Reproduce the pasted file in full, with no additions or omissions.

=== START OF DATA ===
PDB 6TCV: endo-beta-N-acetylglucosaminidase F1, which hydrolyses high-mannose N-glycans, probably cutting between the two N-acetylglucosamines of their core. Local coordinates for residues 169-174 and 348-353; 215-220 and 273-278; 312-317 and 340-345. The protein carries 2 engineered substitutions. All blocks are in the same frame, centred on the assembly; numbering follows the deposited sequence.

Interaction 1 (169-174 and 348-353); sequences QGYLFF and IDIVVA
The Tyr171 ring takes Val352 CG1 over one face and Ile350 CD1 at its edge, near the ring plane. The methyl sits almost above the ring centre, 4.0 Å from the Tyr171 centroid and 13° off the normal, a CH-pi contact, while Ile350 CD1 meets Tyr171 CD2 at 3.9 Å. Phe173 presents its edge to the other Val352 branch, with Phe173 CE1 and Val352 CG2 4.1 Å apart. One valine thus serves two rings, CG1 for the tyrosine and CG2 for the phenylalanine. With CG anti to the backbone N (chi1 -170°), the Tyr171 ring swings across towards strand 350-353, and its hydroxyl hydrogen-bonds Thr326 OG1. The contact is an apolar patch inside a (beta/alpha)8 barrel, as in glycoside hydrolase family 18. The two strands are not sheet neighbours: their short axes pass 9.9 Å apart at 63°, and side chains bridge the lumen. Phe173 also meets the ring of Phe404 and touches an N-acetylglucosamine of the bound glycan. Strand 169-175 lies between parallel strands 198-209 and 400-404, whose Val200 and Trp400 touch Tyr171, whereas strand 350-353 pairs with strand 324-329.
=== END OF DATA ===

PDB 6TCV: endo-beta-N-acetylglucosaminidase F1, which hydrolyses high-mannose N-glycans, probably cutting between the two N-acetylglucosamines of their core. Local coordinates for residues 169-174 and 348-353; 215-220 and 273-278; 312-317 and 340-345. The protein carries 2 engineered substitutions. All blocks are in the same frame, centred on the assembly; numbering follows the deposited sequence.

Interaction 1 (169-174 and 348-353); sequences QGYLFF and IDIVVA
The Tyr171 ring takes Val352 CG1 over one face and Ile350 CD1 at its edge, near the ring plane. The methyl sits almost above the ring centre, 4.0 Å from the Tyr171 centroid and 13° off the normal, a CH-pi contact, while Ile350 CD1 meets Tyr171 CD2 at 3.9 Å. Phe173 presents its edge to the other Val352 branch, with Phe173 CE1 and Val352 CG2 4.1 Å apart. One valine thus serves two rings, CG1 for the tyrosine and CG2 for the phenylalanine. With CG anti to the backbone N (chi1 -170°), the Tyr171 ring swings across towards strand 350-353, and its hydroxyl hydrogen-bonds Thr326 OG1. The contact is an apolar patch inside a (beta/alpha)8 barrel, as in glycoside hydrolase family 18. The two strands are not sheet neighbours: their short axes pass 9.9 Å apart at 63°, and side chains bridge the lumen. Phe173 also meets the ring of Phe404 and touches an N-acetylglucosamine of the bound glycan. Strand 169-175 lies between parallel strands 198-209 and 400-404, whose Val200 and Trp400 touch Tyr171, whereas strand 350-353 pairs with strand 324-329.